December 1, 2020
At Karma, New York, the artist presents a new body of work that goes beyond the ‘gestural abstraction’ for which she is best known.
Artists have been mysteriously silent on the subject of sports – presumably because most of them can’t play to save their lives. Louise Fishman is an exception: a high-school basketball star who became a great artist. (Another is George Bellows, who had a brief stint as a semi-pro baseball player.) You sense that the paintings in ‘Ballin’ the Jack’, Fishman’s latest outing at Karma, New York, are the work of an ex-jock – firstly and most obviously because, aged 81, she’s suffered no discernible dip in stamina. Even the least of her new works – some of them large scale oil-on-linen, some modest watercolours – have a cocky, intuitive sweep, while the best pair intuition with a thoughtful visual sensibility.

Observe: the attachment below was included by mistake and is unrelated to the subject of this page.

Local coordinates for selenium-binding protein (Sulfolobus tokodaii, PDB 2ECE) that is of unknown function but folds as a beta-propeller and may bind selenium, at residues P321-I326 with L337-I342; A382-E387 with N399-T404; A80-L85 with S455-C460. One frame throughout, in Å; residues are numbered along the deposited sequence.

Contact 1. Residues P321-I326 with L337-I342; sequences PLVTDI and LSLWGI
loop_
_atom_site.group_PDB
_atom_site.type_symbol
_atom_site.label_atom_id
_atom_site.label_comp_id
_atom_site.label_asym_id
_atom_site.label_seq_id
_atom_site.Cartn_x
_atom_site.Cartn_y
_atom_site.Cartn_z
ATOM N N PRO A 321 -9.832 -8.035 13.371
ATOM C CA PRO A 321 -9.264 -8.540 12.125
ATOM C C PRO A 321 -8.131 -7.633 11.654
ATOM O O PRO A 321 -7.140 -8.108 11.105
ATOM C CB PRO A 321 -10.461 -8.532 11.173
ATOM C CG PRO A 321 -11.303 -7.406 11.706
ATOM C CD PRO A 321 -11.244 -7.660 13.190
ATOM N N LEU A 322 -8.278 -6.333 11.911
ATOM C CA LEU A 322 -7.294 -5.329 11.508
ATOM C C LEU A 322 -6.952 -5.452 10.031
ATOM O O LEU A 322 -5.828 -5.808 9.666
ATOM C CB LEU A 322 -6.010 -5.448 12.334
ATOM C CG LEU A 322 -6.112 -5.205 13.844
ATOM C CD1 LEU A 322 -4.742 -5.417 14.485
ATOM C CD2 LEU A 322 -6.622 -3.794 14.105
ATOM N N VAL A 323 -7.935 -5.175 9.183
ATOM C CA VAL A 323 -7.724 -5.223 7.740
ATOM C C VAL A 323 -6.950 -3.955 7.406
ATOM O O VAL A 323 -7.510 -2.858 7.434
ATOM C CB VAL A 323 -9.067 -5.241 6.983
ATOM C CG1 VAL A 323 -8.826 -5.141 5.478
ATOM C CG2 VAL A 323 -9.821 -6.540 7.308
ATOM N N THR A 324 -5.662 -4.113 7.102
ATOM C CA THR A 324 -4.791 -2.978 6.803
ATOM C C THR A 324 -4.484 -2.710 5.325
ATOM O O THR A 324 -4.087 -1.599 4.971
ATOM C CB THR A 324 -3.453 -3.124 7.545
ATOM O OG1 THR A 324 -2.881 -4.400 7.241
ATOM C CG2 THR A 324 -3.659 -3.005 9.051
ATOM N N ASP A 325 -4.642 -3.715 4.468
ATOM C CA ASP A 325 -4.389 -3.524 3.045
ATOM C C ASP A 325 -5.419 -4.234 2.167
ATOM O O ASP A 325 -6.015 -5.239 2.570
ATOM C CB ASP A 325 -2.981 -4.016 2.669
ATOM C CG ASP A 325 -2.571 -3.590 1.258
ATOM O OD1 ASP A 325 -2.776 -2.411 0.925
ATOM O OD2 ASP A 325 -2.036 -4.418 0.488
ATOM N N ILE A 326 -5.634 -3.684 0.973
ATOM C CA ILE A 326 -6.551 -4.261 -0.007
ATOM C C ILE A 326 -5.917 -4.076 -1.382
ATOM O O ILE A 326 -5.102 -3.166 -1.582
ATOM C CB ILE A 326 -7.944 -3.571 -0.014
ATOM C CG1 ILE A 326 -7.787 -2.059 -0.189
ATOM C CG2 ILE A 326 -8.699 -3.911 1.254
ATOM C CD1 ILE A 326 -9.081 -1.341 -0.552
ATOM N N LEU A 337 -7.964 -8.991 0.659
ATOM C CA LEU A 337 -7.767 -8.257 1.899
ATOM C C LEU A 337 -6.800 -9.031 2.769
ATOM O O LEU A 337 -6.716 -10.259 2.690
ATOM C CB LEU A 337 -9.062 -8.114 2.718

Although Fishman’s style is typically described as ‘gestural abstraction,’ her paintings test the limits of that phrase. Born in Philadelphia but based in New York since the mid-1960s, Fishman owes plenty to the abstract expressionists, but she sets their inventions to her own tune. Canvases like Unbinding and Too Much, Too Much (both 2020) have a snarl that recalls Willem de Kooning at his angriest. (In the 1970s, Fishman did a whole series of ‘Angry’ paintings.) But the kind of rage she expresses is more slow burn than fury: the anger of someone who’s used to hiding their emotions in plain sight.
Fishman is often compared to ab-ex pioneers like Franz Kline – see Mantra (2020) or the painting that gives the show its title, Ballin’ the Jack (2019) – but, at her best, she’s the better artist. The rough alienation Kline achieved to great fanfare Fishman assumes matter-of-factly. She does more and makes it seem like less. Her new work hints at an endless, tormented struggle but, like the athlete she used to be, she bears its weight lightly.